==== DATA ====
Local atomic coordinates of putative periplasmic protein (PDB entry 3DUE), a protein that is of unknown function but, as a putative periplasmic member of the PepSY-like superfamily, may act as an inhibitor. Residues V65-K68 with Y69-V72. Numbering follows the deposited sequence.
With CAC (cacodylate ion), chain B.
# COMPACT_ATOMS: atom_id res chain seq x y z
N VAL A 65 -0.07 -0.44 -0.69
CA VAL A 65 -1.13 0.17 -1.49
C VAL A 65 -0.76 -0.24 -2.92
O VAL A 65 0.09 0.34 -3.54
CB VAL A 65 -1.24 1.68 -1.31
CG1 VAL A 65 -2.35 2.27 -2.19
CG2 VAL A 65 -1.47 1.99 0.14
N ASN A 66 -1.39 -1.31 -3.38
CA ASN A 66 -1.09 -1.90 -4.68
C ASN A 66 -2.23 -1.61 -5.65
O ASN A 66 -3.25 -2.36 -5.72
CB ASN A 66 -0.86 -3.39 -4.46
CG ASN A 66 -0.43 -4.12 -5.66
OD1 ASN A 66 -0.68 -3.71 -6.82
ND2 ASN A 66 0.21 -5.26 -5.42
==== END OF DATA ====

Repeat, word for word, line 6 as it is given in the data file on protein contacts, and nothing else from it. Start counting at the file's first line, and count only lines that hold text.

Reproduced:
C VAL A 65 -0.76 -0.24 -2.92